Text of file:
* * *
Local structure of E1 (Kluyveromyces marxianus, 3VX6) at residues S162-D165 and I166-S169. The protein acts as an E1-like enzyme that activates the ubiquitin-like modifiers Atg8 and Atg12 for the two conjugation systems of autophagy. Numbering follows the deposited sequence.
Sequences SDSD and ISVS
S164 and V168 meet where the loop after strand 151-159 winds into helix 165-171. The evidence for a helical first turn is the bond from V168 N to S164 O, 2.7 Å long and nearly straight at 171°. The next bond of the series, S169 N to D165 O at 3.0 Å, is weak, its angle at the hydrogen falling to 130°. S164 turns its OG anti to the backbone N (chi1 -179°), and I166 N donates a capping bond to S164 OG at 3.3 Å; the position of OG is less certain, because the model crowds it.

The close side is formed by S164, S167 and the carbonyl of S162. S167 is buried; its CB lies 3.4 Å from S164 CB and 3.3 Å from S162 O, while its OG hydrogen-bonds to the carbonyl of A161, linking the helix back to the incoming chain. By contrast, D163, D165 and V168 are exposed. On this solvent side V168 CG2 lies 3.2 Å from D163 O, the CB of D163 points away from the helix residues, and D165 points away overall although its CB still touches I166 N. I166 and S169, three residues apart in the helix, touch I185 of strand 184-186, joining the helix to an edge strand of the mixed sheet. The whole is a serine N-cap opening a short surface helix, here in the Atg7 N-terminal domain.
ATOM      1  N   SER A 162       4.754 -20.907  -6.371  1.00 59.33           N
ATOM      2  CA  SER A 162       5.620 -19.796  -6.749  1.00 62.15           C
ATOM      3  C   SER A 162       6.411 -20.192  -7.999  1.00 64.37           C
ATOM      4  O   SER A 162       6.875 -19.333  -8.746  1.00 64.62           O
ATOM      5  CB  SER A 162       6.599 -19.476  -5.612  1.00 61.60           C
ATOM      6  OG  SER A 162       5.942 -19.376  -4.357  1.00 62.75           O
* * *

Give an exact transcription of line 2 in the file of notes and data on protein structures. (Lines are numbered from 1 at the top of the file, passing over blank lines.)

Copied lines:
Sequences SDSD and ISVS